Emerging from the scolding-hot fire and heavy layers of smoke that cover the tunnel in the Georgia Dome each Sunday is Thomas Dimitroff's boldest draft pick to date.
When the Atlanta Falcons GM traded up 21 slots in the 2011 NFL draft to select former Alabama Crimson Tide wide receiver Julio Jones, he was hoping to draft a transcendent talent that would not only help keep the Falcons in playoff contention for years to come but also ignite the potential in their franchise quarterback Matt Ryan.
Jones, standing at 6'3", weighing 220 pounds, was scouted as a big, physical receiver who could cruise up and down the field with the precision and speed of a Ferrari Tesstarossa. Like his super-car counterpart, Jones, dressed in the vibrant red and black colors, trotted onto the field that first season with the weight of world on his shoulders.
An integral piece to the mad scientist-like offensive concoction Dimitroff was trying to create in Atlanta, Jones joined the likes of superstar wide receiver Roddy White and future Hall of Fame tight end Tony Gonzalez to form an atomic bomb of talent that would detonate on Sundays—shaking the NFL to its core. Led by quarterback Matt Ryan, the Falcons offense that year finished 10th overall in total offense, jumping up six slots from a season before, according to NFL.com.
Thanks to his 54 receptions, 959 yards and eight touchdowns in just 13 games played, it became clear that we were witnessing a special talent just starting to blossom. Along with A.J. Green—the man taken two picks ahead of him in the 2011 draft—Julio Jones showed all of us during his rookie year that it was just a matter of time before he became a dominant force in the NFL.
When Jones' second season finished up after a heartbreaking loss to the San Francisco 49ers, Falcons fans realized that Thomas Dimitroff's risk to create an elite offense had paid off.
Now heading into year three, people want to know: Just how good can Julio Jones be?
To try to paint a Norman Rockwell-like picture of the potential damage Julio Jones can inflict on opposing defenses, we first need to get an understanding of his skills, production and work ethic.
To start things off, we take a look at Jones' hands. According to Pro Football Focus (subscription required), out of the 79 passes he caught last season, Jones only had seven dropped passes to go along with it. Compare that to another Pro Bowl-caliber wide receiver like Victor Cruz—who had 86 receptions and dropped 12 passes—and you begin to understand the true strength and reliability of Jones' hands.
A reason for his great hands? Outside of his natural ability, Jones always aims to better himself with creative training techniques. Entering the 2011 NFL draft, Jones showed off some of his unique training techniques to the people over at Gatorade. Using tennis balls as training tools, Jones said he would catch up to 1,000 balls a day to improve his finger-catching techniques. A downright workaholic, watching Jones work to improve his game is truly a sight to see.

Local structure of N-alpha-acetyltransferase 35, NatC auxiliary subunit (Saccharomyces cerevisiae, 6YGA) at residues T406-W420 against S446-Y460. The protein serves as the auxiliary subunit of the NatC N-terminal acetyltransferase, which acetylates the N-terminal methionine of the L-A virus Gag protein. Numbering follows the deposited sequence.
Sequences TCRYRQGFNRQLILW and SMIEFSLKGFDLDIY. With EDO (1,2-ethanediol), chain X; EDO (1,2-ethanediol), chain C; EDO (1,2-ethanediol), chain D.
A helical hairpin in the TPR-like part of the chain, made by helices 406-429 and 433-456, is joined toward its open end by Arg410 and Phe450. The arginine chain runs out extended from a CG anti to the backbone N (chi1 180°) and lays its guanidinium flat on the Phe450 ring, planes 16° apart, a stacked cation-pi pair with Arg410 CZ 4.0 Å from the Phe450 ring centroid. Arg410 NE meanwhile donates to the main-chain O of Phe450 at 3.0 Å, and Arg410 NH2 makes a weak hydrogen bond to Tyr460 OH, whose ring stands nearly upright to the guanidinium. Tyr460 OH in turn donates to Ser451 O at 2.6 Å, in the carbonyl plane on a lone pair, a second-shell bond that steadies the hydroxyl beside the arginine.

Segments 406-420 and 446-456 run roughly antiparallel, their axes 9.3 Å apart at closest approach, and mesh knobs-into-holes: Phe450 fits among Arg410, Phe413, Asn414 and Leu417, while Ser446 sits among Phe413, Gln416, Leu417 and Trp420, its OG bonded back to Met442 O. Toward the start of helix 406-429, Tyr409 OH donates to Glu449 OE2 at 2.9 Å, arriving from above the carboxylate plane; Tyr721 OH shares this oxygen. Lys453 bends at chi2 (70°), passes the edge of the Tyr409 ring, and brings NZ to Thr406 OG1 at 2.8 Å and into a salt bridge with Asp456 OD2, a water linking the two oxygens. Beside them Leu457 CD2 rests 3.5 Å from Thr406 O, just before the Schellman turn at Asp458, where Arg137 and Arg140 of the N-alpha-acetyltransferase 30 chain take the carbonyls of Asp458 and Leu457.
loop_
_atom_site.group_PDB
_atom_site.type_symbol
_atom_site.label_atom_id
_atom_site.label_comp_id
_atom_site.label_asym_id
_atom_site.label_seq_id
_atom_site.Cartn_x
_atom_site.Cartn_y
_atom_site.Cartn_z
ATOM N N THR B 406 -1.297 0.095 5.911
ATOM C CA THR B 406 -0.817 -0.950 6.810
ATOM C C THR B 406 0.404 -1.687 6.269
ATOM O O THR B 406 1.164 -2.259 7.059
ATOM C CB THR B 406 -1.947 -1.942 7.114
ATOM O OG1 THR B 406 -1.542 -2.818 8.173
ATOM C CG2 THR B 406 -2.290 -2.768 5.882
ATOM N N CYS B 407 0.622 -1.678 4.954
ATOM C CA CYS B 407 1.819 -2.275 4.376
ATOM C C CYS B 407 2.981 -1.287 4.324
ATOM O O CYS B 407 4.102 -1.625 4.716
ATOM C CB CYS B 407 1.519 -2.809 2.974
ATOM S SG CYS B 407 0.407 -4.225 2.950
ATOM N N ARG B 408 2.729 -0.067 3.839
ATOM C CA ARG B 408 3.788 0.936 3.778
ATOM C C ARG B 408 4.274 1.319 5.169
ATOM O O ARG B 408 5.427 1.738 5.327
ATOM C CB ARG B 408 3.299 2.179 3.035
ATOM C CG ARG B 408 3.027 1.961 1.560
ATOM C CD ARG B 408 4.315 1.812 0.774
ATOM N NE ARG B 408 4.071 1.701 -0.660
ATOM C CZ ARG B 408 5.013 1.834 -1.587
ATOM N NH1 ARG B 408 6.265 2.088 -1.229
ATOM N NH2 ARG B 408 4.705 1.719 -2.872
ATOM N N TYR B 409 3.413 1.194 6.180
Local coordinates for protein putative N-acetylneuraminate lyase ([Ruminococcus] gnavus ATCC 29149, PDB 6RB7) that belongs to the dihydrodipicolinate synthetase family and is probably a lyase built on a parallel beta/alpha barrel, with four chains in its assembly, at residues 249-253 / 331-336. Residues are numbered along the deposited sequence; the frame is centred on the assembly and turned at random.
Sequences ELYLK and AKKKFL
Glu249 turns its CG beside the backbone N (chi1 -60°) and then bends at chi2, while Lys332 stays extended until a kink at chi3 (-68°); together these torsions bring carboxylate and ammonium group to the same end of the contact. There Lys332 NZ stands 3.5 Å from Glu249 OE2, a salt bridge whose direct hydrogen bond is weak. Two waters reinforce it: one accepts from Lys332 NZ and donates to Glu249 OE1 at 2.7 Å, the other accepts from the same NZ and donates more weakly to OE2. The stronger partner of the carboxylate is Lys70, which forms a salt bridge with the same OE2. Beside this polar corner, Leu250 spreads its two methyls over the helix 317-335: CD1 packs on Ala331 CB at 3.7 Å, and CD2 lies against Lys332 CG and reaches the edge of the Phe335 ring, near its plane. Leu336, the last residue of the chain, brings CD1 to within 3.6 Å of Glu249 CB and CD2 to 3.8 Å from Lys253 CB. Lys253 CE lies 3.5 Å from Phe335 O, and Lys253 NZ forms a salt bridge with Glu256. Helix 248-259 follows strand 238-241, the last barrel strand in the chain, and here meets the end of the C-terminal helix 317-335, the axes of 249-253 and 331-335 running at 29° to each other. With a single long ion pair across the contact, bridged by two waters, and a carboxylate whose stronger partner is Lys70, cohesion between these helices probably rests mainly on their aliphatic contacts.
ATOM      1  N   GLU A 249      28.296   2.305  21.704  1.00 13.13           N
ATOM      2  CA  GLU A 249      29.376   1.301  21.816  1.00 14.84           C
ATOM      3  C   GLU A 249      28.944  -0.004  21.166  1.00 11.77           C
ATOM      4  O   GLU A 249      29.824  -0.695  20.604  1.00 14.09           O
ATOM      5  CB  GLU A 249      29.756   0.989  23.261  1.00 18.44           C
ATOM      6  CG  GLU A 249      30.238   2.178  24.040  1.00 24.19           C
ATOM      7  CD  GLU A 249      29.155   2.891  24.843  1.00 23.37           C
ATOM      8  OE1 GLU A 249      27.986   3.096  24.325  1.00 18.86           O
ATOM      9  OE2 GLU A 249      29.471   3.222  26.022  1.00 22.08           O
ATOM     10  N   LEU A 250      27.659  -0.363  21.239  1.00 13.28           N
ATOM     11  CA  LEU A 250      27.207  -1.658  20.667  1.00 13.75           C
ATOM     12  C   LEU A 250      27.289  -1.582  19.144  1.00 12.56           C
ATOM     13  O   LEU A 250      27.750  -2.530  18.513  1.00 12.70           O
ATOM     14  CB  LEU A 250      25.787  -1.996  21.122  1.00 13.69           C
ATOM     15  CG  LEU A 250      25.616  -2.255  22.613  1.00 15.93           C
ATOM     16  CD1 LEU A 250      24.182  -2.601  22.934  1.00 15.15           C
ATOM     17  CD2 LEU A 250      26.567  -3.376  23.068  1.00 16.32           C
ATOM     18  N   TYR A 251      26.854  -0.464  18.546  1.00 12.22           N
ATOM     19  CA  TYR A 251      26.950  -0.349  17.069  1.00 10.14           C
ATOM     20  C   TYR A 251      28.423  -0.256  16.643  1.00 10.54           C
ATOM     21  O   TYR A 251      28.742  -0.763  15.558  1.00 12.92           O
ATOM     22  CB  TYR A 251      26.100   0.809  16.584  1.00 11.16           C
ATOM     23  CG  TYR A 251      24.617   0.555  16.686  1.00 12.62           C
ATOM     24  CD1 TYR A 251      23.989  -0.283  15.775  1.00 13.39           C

Talking about work ethic, since his high school days, Julio Jones has always possessed an unrelenting one. Way back when he was being recruited to play college ball, ESPN's Billy Tucker quoted Jones as saying:
"People talk about my work ethic sometimes more than my playing ability, which is nice. I try to get better every day, and I think the hard work has helped turn me into a better person and not someone who would get a big head."
Whether it was the time he spent in the weight room improving on his physical skills or his creative ways to get better off the field, Jones' work ethic and modest attitude have carried over to his days with the Falcons. A wide receiver who is so humble and so focused is a rarity in the NFL. The wide receiver position has generated countless divas (from Keyshawn Johnson to Randy Moss). With Julio Jones, you don't get that vibe at all.
But how good can Jones really be? In an offense cluttered with dynamic offensive talent, Jones still hasn't become Matt Ryan's Buzz Lightyear just yet—Roddy White still racked up 149 targets compared to Jones' 129 targets—but if we use recent history to predict the future then I point you to last year's NFC Championship game as evidence that he will.
Jones' performance against the San Francisco 49ers was just flat-out absurd. Breaking Alfred Jenkins' franchise playoff receiving record, Jones torched the Niners secondary for 11 catches for 182 yards and added two touchdowns just for good measure. It was without a doubt a lights-out, "break out the fire extinguisher and cool this man off!" showing from a second-year wide receiver in the biggest game of his professional career.
While there may not be a defensive back in this league who can keep up with him, Jones' production should only slightly improve as long as White and Gonzalez cede some targets but remain integral parts of the Falcons offense.
Overall when you look at Julio Jones from a mental, physical and sheer talent standpoint, the draft picks Thomas Dimitroff mortgaged the franchise with seem like nothing more than an afterthought.
This young man is a superstar-grade playmaker who will only improve, all while shredding defenses on his way to the promised land. He is a 2,000-yard, 20-touchdown talent just waiting to happen. If he can stay healthy, Falcons fans need to understand that no one will be able to stop Julio Jones.